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LITTLE COMPTON St Denys 5, 6-2-6 in Bb (GF)

Grid Reference 151/261303 Little Compton Church - Source: Mike Chester
Postcode GL56 0SA
Recording None Available
Affiliation Oxford DG
Peals Felstead Database
Sunday None
Practice None


This parish was originally in a detached portion of Gloucestershire until it was transferred to Warwickshire in 1844. It still lies within the Diocese of Oxford, though Tilley and Walters state that at the time of publication of their "Church Bells of Warwickshire" the church was in the Diocese of Gloucester. The tower is one that is "different" in that it has a saddleback roof.

The recorded history of Little Compton begins in the 11th century, but it is likely that the village had already existed for three or four centuries by this time. Centuries ago the village was known as Compton in Floribus (Compton in the Flowers.) The Church, with the Manor adjacent to it, belonged to the Priory at nearby Deerhurst re-founded in 1056 by King Edward the Confessor, an offshoot of the great Abbey of St Denys in Paris where French Kings are buried. In 1467 Deerhurst priory was suppressed and its property given to Tewkesbury Abbey, which was itself dissolved by King Henry V111 in 1539. The patronage of the living was handed to the newly founded Cathedral of Christ Church in Oxford. In 1541 the Diocese of Gloucester received the Church from the Diocese of Worcester and in 1919 the Parish of Little Compton (as it was then) became part of the Diocese of Oxford

The present building has 12th century origins and the saddleback tower built in the 14th Century is of particular interest. However, during 1863/64 extensive re-building took place, forming a new chancel and nave, under the supervision of the then Rector, the Revd. William H Marah. During the Civil War, which ended in 1648, the deposed Bishop of London, William Juxon lived in his family home, the Manor, next to the Church. When, during the Civil War, the King was executed, Bishop Juxon, who had also been Lord Treasurer of England, was the priest who accompanied him to the scaffold. The scenes of the execution are now represented in a beautiful stained glass window in the Lady Chapel of the Church. The Bible used by Bishop Juxon at the execution is on display at nearby Chastleton House, now owned by the National Trust. After the restoration of the Monarchy in 1660, Juxon was appointed Archbishop of Canterbury, by Charles II. He died in 1663 and is buried in St John’s College, Oxford.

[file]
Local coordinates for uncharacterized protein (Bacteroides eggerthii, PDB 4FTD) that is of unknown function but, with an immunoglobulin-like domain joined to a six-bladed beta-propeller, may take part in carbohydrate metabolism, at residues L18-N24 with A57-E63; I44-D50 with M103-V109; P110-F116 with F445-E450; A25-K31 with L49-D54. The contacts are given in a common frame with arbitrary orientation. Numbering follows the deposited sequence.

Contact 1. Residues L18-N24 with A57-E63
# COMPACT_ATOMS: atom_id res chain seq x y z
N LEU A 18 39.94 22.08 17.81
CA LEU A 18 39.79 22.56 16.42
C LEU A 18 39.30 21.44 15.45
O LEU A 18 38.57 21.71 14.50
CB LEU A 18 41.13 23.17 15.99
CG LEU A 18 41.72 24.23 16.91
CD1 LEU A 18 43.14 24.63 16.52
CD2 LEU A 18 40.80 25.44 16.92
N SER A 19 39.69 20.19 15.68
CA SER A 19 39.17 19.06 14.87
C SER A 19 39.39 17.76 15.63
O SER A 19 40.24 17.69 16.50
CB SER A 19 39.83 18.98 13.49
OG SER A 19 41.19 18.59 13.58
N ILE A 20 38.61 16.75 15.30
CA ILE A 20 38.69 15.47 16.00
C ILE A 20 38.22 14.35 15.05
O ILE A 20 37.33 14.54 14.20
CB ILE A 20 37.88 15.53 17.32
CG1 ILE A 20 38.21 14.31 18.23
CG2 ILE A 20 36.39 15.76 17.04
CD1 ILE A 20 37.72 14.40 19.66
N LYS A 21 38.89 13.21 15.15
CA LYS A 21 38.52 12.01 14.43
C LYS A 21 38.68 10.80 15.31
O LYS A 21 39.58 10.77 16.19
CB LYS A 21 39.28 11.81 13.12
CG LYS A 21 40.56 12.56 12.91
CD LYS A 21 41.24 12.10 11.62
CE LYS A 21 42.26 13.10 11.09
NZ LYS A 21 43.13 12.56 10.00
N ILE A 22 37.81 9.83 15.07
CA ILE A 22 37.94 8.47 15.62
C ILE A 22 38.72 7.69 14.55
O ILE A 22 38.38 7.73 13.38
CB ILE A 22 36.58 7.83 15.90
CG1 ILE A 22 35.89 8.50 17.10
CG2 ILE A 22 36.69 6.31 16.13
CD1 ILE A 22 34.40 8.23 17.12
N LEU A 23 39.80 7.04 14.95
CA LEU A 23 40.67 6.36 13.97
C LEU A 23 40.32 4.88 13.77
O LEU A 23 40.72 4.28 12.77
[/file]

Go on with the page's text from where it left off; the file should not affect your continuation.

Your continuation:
A complete ring of five of 1720 by Abraham Rudhall II, the treble of which was recast in 1810 (by John Rudhall, at a cost of £19/1/1 plus 18/- to William hunt for hanging it) and again in 1899 by Bond of Burford, at which time they rehung the bells in a new framework of steel girders and with new fittings. The treble was cast without canons and those of the other bells were removed.

They were rehung on ball bearings in 1970. The bells were removed for restoration in 1990 and sent to Whitechapel where they were retuned. However the cost of associated structural repairs to the tower delayed completion and the job was not finished until 1999. The treble was quarter turned and the rest one-eighth turned. They hang in a cast iron frame for six manufactured by Whites of Appleton.

There has been some hope that a treble may be added to complete the six, though nothing has been heard of about this for a while.

There is some parking by the church wall - enter via the door to the left of the tower in the picture.

Details of the Bells

1 H. Bond & Sons, Burford         1899  3-1-24  25.50"  1398.0Hz (F+1c)
2 Abraham Rudhall II, Gloucester  1720  3-3-19  27.00"  1244.5Hz (Eb+0)
3 Abraham Rudhall II, Gloucester  1720  4-1-07  28.00"  1175.0Hz (D+1c)
4 Abraham Rudhall II, Gloucester  1720  5-0-11  30.25"  1046.7Hz (C+0c)
5 Abraham Rudhall II, Gloucester  1720  6-2-06  33.75"   932.3Hz (Bb+0c)

Photo Gallery

The Church - Looking East. Source: Mike Chester The Chancel. Source: Mike Cox The Church - Looking West. Source: Rex Harris
The Church - Looking East The Chancel The Church - Looking West

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